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Saleh loyalists conspire to leave Yemen in state of chaos

Youth must not abandon the revolution to politicians and the National Dialogue Conference must be used effectively

A protester chants slogans during a demonstration in Yemen
Image Credit: AFP
A protester chants slogans during an anti-government demonstration in Yemen in this file photo.
Gulf News

Security breaches by supporters of ousted president Ali Abdullah Saleh in Yemen need to be paid serious and immediate attention by the sponsors of the Gulf Cooperation Council (GCC) initiative and the United Nations.

Playing contentious political games behind the scenes was not enough for Saleh — whose appetite for interference in government affairs remains unsatisfied — now loyalist troops led by his son Brig Gen Ahmad Ali Abdullah Saleh are fighting to bring back the old regime.

An unexpected move by the Republican Guards to take over the Ministry of Defence in mid-August when President Abd Rabbo Mansour Hadi and Defence Minister Ali Nasser Ahmad were away from the country was thwarted at the cost of two lives and other casualties. This is not the first attempt — last month’s fighting among Saleh’s military supporters and government forces at the Ministry of Interior led to 15 deaths.

Such repeated acts of aggression aimed at undermining law and order have further contributed to the chaos prevailing in Yemen. It is surprising that despite continued obstacles to political stability and security put up by Saleh and his supporters, the United Nations has not imposed international sanctions on them for hindering the implementation of the GCC Initiative.

Hadi not taking any firm decision regarding the dismissal of the military leaders supporting the ousted leader, a move strongly recommended by many Yemeni activists, is also a reason for the current situation.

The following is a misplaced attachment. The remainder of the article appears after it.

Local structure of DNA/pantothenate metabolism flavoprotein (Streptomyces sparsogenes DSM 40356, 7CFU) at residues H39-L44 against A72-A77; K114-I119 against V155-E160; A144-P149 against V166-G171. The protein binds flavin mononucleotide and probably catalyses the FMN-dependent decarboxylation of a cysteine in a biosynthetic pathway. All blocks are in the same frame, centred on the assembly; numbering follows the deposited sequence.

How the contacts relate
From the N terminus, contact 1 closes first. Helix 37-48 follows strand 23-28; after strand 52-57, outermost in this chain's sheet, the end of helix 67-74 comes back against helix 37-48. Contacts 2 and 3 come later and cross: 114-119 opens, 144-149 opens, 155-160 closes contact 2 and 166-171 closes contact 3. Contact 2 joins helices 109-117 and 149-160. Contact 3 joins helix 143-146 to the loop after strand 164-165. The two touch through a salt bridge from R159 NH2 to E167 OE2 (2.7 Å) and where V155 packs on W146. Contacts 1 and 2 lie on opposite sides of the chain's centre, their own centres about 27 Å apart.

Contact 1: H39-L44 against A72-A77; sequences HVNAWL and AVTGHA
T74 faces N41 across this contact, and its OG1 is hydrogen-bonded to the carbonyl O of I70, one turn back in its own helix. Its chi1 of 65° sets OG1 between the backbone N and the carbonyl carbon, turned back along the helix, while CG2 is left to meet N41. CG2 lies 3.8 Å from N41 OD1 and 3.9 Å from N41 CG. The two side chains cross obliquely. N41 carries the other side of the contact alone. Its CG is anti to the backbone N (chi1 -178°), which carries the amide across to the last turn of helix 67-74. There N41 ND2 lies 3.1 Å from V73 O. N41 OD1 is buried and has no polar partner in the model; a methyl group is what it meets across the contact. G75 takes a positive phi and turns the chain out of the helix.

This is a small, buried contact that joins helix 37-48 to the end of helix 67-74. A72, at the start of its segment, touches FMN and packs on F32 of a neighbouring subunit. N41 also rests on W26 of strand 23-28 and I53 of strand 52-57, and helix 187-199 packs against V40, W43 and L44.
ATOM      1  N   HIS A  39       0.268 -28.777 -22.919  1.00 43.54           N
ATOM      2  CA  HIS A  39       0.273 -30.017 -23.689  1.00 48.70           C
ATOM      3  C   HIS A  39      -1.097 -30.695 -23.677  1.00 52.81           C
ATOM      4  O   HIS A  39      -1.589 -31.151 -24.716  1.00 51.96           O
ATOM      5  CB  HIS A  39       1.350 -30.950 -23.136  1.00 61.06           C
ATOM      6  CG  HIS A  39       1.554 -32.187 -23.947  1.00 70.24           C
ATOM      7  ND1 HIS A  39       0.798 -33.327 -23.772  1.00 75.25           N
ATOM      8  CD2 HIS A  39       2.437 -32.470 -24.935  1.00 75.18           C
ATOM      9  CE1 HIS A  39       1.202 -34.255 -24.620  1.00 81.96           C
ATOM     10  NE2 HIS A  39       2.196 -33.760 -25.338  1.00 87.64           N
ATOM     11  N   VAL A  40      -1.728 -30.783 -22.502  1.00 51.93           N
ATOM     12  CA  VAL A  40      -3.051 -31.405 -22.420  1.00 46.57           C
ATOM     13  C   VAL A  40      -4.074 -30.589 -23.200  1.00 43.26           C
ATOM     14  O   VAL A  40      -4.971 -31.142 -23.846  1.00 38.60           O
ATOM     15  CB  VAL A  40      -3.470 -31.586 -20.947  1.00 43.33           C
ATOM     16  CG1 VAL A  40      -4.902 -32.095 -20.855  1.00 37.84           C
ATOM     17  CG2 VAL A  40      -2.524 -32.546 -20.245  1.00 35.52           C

It is absolutely necessary to regain control over all military institutions in order to restore stability. Any further delay might give the wrong signal to Saleh’s supporters, who continue to resist political change, and are using all means to restore the old regime. They would perhaps even support a military coup aimed at reversing the success of the revolution.

Eid Al Fitr was the first since the revolution, and witnessed Saleh insisting on fulfilling his role as in the past, by receiving in his old house many tribal leaders and supporters. What is more disturbing is that the event was broadcast on his privately-owned TV channel.

On the other hand, Hadi and senior officials performed Eid prayers in the Republican Palace’s mosque contrary to expectations that the prayers would be held at the Grand Mosque or Al Saleh Mosque as usual.

The president has faced has been widespread criticism for not praying with the revolutionaries in the Change Square. The decision may have been taken to ensure security not just for Hadi, but for countless others, in view of the recent rise in Al Qaida-led terror attacks all over Yemen.

Nothing achieved

There is a lack of security and stability despite attempts by the transitional government to take control. The pulse of the revolution has begun to fade. The youth behind the revolution seem to have handed over the reins to the government, forgetting that it is their revolution, one which is still a long way from achieving its goals.

My aim is not to incite the young people against the government, but they must make the transitional government feel their presence.

For instance, if the younger revolutionaries gathered to protest in the squares on Friday to remind us of the martyrs who sacrificed their lives to bring down the old regime and achieve the dream of building a modern Yemen, it would serve a useful purpose without disrupting either the government or the people’s interests since it is a holiday.

It will definitely make a difference and keep the pulse of the revolution beating. At the same time it will undermine the shaikhs, military commanders and tyrants whose support for the old regime has resulted in encouraging sedition and disturbing public peace. It would consequently frustrate their objectives arising from vested, myopic interests.

A National Dialogue Conference is scheduled for November-end under the sponsorship of the United Nations, the United States, the European Union and the Gulf Cooperation Council.

Even if the current tense atmosphere is not conducive for holding the conference, it is necessary and must not be postponed. This will be an ideal opportunity for all parties and individuals invited to put their observations and agendas transparently on the dialogue table.

This conference offers a platform for anyone supporting democracy to present his point of view and outline any future plans for the development of Yemen. I sincerely hope that it will not be a place for political parties to engage in another fight over how to bring peace to Yemen.